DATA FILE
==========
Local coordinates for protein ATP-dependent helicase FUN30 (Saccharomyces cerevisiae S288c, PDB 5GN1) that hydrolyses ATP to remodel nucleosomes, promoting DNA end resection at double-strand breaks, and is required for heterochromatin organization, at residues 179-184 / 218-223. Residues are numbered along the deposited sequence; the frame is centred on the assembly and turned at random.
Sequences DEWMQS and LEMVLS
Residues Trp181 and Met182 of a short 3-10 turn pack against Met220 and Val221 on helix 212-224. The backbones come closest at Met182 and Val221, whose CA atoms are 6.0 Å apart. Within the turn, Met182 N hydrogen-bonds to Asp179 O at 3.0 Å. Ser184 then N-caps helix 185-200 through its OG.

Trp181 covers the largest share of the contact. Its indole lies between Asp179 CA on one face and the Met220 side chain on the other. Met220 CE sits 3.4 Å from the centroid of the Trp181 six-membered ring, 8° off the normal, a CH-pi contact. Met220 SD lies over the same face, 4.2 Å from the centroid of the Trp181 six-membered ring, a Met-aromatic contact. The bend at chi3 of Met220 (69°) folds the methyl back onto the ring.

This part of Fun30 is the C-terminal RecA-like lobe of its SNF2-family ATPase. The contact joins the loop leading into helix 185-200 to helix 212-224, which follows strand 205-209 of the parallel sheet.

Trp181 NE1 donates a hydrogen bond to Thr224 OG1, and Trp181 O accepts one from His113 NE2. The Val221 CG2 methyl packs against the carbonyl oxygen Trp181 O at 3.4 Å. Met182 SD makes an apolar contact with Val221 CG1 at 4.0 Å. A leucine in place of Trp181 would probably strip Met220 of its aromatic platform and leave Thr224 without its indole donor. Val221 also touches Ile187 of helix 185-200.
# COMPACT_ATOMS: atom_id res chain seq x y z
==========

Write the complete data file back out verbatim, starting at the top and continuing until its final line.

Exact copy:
Local coordinates for protein ATP-dependent helicase FUN30 (Saccharomyces cerevisiae S288c, PDB 5GN1) that hydrolyses ATP to remodel nucleosomes, promoting DNA end resection at double-strand breaks, and is required for heterochromatin organization, at residues 179-184 / 218-223. Residues are numbered along the deposited sequence; the frame is centred on the assembly and turned at random.
Sequences DEWMQS and LEMVLS
Residues Trp181 and Met182 of a short 3-10 turn pack against Met220 and Val221 on helix 212-224. The backbones come closest at Met182 and Val221, whose CA atoms are 6.0 Å apart. Within the turn, Met182 N hydrogen-bonds to Asp179 O at 3.0 Å. Ser184 then N-caps helix 185-200 through its OG.

Trp181 covers the largest share of the contact. Its indole lies between Asp179 CA on one face and the Met220 side chain on the other. Met220 CE sits 3.4 Å from the centroid of the Trp181 six-membered ring, 8° off the normal, a CH-pi contact. Met220 SD lies over the same face, 4.2 Å from the centroid of the Trp181 six-membered ring, a Met-aromatic contact. The bend at chi3 of Met220 (69°) folds the methyl back onto the ring.

This part of Fun30 is the C-terminal RecA-like lobe of its SNF2-family ATPase. The contact joins the loop leading into helix 185-200 to helix 212-224, which follows strand 205-209 of the parallel sheet.

Trp181 NE1 donates a hydrogen bond to Thr224 OG1, and Trp181 O accepts one from His113 NE2. The Val221 CG2 methyl packs against the carbonyl oxygen Trp181 O at 3.4 Å. Met182 SD makes an apolar contact with Val221 CG1 at 4.0 Å. A leucine in place of Trp181 would probably strip Met220 of its aromatic platform and leave Thr224 without its indole donor. Val221 also touches Ile187 of helix 185-200.
# COMPACT_ATOMS: atom_id res chain seq x y z